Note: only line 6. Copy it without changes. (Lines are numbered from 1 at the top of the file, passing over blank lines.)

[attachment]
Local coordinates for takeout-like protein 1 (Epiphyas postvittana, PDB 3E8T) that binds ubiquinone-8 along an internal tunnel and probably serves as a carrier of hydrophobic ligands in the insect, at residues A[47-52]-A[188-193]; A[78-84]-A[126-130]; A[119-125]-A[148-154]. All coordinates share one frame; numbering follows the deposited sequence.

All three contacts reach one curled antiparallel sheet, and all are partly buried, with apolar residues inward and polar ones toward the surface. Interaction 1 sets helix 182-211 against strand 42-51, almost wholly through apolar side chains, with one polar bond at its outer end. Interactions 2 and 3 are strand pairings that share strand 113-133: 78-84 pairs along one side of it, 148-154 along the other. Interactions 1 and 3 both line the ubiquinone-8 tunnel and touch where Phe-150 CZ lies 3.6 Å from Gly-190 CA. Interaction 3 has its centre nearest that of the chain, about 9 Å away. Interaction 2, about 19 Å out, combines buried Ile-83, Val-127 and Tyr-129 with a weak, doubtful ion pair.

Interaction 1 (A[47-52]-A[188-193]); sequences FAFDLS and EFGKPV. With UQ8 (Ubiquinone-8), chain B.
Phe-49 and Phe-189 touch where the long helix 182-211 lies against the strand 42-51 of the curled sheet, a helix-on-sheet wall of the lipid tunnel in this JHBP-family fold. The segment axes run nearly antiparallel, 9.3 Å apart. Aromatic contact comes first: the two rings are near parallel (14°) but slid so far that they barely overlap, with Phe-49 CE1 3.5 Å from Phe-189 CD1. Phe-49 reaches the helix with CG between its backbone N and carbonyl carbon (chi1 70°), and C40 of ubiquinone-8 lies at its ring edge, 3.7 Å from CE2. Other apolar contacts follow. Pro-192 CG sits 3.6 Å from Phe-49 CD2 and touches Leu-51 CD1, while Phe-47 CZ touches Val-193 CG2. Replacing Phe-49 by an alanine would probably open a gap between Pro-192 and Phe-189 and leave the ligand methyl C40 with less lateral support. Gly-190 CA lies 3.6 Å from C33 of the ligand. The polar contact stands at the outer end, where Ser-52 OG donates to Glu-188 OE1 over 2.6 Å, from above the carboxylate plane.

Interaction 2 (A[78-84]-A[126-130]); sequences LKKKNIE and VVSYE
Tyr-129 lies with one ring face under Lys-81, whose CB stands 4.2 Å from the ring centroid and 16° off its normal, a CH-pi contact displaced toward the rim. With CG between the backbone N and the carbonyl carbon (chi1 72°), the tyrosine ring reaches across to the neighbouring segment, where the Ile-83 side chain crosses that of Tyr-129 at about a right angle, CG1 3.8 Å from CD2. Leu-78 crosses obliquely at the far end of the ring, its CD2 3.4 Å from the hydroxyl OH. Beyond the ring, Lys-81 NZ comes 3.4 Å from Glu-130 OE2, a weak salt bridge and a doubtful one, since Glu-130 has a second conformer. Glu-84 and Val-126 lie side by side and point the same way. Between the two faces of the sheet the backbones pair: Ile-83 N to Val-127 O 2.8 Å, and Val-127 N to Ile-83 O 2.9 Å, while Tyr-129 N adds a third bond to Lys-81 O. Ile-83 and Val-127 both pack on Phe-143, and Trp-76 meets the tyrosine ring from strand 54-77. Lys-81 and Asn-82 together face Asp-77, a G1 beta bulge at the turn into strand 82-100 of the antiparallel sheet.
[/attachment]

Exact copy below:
Tyr-129 lies with one ring face under Lys-81, whose CB stands 4.2 Å from the ring centroid and 16° off its normal, a CH-pi contact displaced toward the rim. With CG between the backbone N and the carbonyl carbon (chi1 72°), the tyrosine ring reaches across to the neighbouring segment, where the Ile-83 side chain crosses that of Tyr-129 at about a right angle, CG1 3.8 Å from CD2. Leu-78 crosses obliquely at the far end of the ring, its CD2 3.4 Å from the hydroxyl OH. Beyond the ring, Lys-81 NZ comes 3.4 Å from Glu-130 OE2, a weak salt bridge and a doubtful one, since Glu-130 has a second conformer. Glu-84 and Val-126 lie side by side and point the same way. Between the two faces of the sheet the backbones pair: Ile-83 N to Val-127 O 2.8 Å, and Val-127 N to Ile-83 O 2.9 Å, while Tyr-129 N adds a third bond to Lys-81 O. Ile-83 and Val-127 both pack on Phe-143, and Trp-76 meets the tyrosine ring from strand 54-77. Lys-81 and Asn-82 together face Asp-77, a G1 beta bulge at the turn into strand 82-100 of the antiparallel sheet.